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Talus Fracture (other than neck)

Topic updated on 11/08/15 4:10pm
Introduction
  • Epidemiology
    • less than 1% of all fractures
    • second most common tarsal fractures after calcaneus fxs
    • talar body fractures
      • account for 13-23% of talus fractures
    • lateral process fractures
      • account for 10.4% of talus fractures
    • talar head fracture
      • least common talus fracture
  • Mechanism
    • talar body
      • injuries often result from high energy trauma, with the hindfoot either in supination or pronation
    • lateral process of talus
      • injuries result from forced dorsiflexion, axial loading, and inversion with external rotation
        • often seen in snowboarders
  • Prognosis
    • lateral process injuries have a favorable outcomes with prompt diagnosis and immediate treatment
Anatomy
  • 3D Anatomy of talus  
  • Talus has no muscular or tendinous attachments
  • Articulation
    • there are 5 articulating surfaces
      • seventy percent of the talus is covered by cartilage
      • inferior surface articulates with posterior facet of calcaneus
    • talar head articulates with
      • navicular bone
      • sustenaculum tali
    • lateral process articulates with
      • posterior facet of calcaneus
      • lateral malleolus of fibula
        • this forms the lateral margin of the talofibular joint
    • posterior process consist of medial and lateral tubercle separated by groove for FHL
  • Blood supply
    • because of limited soft tissue attachments, the talus has a direct extra-osseous blood supply
    • sources include 
      • posterior tibial artery
        • via artery of tarsal canal (most important and main supply)
          • supplies most of talar body
        • via calcaneal braches
          • supplies posterior talus
      • anterior tibial artery
        • supplies head and neck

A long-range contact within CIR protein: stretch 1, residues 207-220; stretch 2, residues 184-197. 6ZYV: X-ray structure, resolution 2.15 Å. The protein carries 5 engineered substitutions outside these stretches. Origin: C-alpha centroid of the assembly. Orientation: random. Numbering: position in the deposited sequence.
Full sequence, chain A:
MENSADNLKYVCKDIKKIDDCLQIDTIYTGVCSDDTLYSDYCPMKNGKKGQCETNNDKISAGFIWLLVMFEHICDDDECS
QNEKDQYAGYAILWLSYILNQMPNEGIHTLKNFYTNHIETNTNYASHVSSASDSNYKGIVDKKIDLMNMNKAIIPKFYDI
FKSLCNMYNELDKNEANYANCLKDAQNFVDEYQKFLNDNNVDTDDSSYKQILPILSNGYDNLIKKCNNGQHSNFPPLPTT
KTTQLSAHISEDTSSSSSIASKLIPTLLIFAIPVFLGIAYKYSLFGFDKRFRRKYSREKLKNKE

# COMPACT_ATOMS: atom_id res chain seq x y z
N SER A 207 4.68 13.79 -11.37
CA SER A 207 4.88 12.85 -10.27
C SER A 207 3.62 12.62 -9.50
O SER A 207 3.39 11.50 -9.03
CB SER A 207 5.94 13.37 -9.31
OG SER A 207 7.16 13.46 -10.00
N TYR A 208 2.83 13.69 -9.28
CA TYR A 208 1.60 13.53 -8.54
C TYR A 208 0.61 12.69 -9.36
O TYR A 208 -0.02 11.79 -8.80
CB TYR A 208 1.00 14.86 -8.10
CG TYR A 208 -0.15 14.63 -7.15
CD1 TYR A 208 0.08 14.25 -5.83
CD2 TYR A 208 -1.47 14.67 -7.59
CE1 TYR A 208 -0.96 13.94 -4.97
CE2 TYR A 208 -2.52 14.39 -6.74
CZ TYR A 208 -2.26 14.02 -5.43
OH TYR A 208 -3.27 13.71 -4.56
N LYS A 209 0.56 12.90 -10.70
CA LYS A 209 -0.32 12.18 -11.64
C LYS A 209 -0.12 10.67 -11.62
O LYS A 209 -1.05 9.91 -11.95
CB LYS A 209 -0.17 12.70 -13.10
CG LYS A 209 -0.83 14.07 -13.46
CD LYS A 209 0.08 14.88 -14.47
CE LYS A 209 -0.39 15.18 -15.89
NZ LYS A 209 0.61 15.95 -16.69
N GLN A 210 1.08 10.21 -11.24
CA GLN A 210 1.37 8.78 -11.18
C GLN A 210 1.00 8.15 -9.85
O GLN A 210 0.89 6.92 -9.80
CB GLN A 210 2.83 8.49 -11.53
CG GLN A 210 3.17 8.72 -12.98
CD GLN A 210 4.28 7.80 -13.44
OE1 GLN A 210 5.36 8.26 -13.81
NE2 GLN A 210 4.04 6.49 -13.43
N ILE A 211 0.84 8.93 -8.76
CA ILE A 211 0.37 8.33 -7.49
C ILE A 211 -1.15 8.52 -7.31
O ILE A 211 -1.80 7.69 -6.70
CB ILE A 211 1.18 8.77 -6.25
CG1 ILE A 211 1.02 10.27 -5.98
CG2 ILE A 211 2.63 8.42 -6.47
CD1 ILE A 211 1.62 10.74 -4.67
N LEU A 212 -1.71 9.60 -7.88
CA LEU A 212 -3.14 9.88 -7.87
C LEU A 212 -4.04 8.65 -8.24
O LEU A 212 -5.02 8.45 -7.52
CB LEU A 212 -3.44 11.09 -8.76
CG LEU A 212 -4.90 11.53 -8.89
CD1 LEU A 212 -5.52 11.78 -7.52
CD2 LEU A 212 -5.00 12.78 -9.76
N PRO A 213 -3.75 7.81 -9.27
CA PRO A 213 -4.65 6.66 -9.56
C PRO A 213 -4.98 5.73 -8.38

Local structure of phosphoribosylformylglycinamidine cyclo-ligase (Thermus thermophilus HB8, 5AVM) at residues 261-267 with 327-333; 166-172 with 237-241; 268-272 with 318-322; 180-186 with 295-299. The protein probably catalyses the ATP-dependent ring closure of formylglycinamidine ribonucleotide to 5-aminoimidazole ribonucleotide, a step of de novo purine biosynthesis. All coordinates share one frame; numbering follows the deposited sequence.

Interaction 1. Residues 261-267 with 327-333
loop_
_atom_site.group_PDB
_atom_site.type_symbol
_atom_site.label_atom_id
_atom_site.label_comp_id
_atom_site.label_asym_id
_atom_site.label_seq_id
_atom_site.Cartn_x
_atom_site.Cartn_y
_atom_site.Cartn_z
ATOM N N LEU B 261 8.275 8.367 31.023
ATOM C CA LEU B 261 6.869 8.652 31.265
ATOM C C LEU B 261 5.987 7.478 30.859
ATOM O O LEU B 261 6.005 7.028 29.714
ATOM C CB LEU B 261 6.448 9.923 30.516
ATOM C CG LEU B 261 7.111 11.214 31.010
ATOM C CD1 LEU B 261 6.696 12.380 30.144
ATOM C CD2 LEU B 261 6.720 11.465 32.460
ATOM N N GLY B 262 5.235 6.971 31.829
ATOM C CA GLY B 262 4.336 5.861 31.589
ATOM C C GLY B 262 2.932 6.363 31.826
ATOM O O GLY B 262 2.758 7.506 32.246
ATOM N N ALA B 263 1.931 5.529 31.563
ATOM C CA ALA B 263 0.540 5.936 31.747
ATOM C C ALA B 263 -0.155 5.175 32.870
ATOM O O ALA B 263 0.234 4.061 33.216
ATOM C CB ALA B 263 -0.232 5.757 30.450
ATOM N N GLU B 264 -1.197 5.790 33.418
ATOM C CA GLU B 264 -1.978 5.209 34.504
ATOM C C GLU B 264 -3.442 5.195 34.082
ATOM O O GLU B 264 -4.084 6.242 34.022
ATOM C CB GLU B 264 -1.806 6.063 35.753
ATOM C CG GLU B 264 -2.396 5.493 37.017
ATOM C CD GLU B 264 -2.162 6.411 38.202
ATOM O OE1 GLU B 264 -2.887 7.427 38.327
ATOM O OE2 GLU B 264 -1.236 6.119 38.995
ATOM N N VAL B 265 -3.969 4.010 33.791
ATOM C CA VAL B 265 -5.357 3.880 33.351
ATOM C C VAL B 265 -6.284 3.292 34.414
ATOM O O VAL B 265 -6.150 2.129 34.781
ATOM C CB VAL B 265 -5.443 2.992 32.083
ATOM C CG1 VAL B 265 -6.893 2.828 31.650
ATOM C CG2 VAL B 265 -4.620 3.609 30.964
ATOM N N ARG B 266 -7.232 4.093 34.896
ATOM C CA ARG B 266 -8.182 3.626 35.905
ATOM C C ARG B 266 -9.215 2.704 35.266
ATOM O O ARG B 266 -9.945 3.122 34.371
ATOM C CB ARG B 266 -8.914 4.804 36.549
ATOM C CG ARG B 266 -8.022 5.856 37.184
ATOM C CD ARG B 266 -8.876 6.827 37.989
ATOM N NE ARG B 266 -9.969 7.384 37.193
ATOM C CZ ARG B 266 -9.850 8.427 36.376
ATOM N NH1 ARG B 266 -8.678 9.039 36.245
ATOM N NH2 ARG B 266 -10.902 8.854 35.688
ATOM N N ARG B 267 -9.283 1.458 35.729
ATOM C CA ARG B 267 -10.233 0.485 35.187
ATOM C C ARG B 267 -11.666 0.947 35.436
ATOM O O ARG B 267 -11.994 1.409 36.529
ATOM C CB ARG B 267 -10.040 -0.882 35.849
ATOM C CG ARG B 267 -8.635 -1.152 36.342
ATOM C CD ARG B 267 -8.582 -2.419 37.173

• perforating peroneal arteries via artery of tarsal sinus
        • supplies head and neck
      • deltoid artery (located in deep segment of deltoid ligament)
        • supplies body
        • may be only remaining blood supply with a talar neck fracture
Classification
  • Anatomic classification
    • Lateral Process Fx 
      • type 1 fractures do not involved the articular surface
      • type 2 fractures involve the subtalar and talofibular joints
      • type 3 fractures have comminution
    • Posterior Process Fx
      • posteromedial tubercle fractures
        • result from an avulsion of the posterior talotibial ligament or posterior deltoid ligament
      • posterolateral tubercle fractures
        • result from an avulsion of the posterior talofibular ligament
    • Talar Head Fx
    • Talar Body Fx
Physical Exam
  • Symptoms
    • pain
      • lateral process fractures often misdiagnosed as ankle sprains
  • Physical exam
    • provocative tests
      • pain aggravated by FHL flexion or extension may be found with a posterolateral tubercle fractures
Imaging
  • Radiographs
    • recommended views
      • AP and lateral
        • lateral process fractures may be viewed on AP radiographs
      • Canale View 
        • optimal view of talar neck
        • technique
          • maximum equinus
          • 15% pronated
          • Xray 75 degrees cephalad from horizontal
      • careful not to mistake os trigonum (present in up to 50%) for fracture